There has been an overwhelmingly positive response to the offer of shares instead of a refund on the Imps’ season ticket, something worth drawing me out of my Sunday morning routine and to my keyboard.
I would have written this as soon as I saw the news, but had a wonderfully sociable evening at a friends house for the summer solstice, socially distanced of course. For the first time in three months, things felt normal, rather than the ‘new normal’. However, the response by Imps fans to the refund compromise has, in my opinion, underlined a ‘new normal’ around the club.
They said our fans were glory hunters. They said when Danny left, the fans would too. They said things would start to crumble. Well, they were wrong.
Of the 5,200 supporters who have responded to the club offer of either shares or a refund, 80% have opted to leave their money in the club. That is somewhere around 4,200 supporters, more than the average attendance of five of our rivals. Burton, Accrington, Rochdale, Fleetwood and Wimbledon all get fewer than 4,200 on average, which to me highlights exactly how precarious our position was – the potential for refund would have had a far harder impact than us on many of our rivals because we sold so many season tickets. Southend, Gillingham, Wycombe and Shrewsbury all average lower than our ST ticket holders alone; if they’re worried about the impact of refunds, imagine how we must feel.
Now, remember when we sold these tickets we were facing promotion to League One and another year of DC inspired success. Since then the management has changed, the players have changed and, dare I say it, the expectation level has become more realistic. Yet, with all that in mind, 4,200 people (and counting) have given up what will likely be around £80 without a thought. I would imagine some in that number had a very big decision to make. Don’t get me wrong, £80 is a lot of money to me, but for some, I imagine the choice has left them facing a slightly bleaker few months. I applaud everyone who feels they could make that sacrifice.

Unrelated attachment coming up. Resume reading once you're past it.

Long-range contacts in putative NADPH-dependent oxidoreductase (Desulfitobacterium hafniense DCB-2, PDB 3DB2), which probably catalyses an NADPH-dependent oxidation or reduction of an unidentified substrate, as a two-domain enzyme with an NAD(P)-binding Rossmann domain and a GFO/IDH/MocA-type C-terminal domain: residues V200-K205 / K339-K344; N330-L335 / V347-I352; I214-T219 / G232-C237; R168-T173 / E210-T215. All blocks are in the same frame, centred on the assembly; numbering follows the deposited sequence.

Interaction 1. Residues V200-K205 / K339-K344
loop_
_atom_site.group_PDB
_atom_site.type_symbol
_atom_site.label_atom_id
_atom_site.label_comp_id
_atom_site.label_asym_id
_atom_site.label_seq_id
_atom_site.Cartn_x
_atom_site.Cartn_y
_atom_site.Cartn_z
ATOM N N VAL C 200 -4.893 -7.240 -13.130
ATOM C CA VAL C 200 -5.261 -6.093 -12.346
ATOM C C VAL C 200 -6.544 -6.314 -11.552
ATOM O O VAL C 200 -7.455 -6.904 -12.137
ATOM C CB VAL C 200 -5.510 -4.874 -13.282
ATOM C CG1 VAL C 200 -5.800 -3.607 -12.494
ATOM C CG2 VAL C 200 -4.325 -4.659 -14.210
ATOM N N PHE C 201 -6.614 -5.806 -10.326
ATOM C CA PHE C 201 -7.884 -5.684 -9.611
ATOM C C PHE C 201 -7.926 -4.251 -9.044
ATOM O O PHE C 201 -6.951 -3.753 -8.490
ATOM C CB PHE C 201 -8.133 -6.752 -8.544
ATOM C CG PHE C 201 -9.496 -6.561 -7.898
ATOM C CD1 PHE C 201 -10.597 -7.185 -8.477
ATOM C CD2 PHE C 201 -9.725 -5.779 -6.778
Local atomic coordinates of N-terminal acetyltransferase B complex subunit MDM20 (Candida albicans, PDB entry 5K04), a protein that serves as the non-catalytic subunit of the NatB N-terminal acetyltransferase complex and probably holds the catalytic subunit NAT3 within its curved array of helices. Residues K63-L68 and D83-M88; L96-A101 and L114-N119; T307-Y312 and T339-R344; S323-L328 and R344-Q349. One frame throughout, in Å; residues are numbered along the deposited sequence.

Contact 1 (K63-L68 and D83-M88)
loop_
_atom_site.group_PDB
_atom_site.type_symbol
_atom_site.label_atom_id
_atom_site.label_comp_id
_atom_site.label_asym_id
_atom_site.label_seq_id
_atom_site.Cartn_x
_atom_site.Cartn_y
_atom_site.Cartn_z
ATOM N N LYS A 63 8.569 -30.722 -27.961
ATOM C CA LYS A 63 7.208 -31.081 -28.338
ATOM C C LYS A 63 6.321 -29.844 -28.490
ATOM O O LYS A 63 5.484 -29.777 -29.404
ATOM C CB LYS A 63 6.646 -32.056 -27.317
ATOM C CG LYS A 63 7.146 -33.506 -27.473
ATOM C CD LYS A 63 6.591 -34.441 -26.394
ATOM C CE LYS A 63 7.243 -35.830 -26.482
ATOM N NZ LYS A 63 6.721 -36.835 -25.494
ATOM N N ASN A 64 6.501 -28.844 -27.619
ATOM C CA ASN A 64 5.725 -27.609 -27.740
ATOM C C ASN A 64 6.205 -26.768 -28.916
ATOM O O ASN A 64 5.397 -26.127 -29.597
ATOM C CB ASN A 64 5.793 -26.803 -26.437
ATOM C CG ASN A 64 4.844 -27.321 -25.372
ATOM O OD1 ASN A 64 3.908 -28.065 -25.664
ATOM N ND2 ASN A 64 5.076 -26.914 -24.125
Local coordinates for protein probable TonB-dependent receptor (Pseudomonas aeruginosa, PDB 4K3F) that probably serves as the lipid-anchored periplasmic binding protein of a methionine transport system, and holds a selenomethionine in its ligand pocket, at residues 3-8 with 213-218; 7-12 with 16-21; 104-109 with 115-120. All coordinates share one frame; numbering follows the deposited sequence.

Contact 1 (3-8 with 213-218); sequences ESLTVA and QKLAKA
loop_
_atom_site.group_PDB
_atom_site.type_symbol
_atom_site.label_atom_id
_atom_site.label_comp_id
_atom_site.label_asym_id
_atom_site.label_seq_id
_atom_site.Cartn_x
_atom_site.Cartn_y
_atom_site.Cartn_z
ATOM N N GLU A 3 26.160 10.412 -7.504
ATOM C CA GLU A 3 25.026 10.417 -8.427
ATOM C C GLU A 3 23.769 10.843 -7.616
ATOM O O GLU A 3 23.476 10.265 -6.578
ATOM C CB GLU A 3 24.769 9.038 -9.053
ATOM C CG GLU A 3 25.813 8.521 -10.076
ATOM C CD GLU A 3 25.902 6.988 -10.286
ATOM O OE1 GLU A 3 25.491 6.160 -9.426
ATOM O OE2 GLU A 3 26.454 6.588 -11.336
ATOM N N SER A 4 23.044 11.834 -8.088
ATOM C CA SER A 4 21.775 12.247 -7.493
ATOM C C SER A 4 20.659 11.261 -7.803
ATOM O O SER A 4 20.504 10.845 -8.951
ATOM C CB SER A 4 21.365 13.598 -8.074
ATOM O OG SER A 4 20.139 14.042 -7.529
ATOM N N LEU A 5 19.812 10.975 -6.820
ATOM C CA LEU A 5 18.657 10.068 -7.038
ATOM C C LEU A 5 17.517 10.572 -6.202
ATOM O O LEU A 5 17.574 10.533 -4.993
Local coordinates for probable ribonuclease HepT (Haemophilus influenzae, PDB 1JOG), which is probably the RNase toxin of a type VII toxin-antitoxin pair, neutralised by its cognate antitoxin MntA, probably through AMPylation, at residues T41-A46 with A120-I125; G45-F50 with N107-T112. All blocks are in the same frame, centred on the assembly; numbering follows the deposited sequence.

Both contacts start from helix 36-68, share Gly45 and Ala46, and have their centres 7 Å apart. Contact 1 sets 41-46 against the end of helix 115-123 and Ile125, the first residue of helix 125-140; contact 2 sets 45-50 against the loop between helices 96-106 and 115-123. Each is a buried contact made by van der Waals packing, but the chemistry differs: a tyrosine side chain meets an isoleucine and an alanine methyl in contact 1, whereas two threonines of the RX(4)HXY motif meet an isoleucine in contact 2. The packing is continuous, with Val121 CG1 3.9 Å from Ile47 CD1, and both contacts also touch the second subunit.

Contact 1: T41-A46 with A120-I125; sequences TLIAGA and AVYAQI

I’m not looking down on those who could not, not one bit. Everybody has a different circumstance and the club realised that. I know of people who have taken the money out but have plans for it to end up back in the club’s pocket one way or another.
Our fans have never ceased to amaze me. Whether that was raising money for Kevin Austin, saving the club in 2002, or those die-hards who endured the post-Tilson, pre-DC years which were tough, we have always had a strong fanbase. Numbers have gone up, numbers have gone down, but the passion our fans have for the club is excellent. Of course, other clubs have the same I’m sure, but we appear to be more in sync now than many. Our owners didn’t say they could afford to refund us and then go and buy a racehorse. They didn’t try to guilt supporters who couldn’t afford a refund and leave them with a tough choice. No, they were honest, understanding and compassionate and I firmly believe that approach has paid dividends.
I had a conversation with someone at the club around the time of the share offer coming out and we thought that a refund rate of around 30% would be a huge success. It appears that Lincoln City supporters have once again exceeded expectations, not in noise levels at home games, not in numbers travelling to away fixtures, but in generosity and understanding of the club’s plight.
Well done to you all, I know the club will be delighted with the current rate people are taking up the share offer and the impact of such will be felt next season, not least in Michael’s playing budget.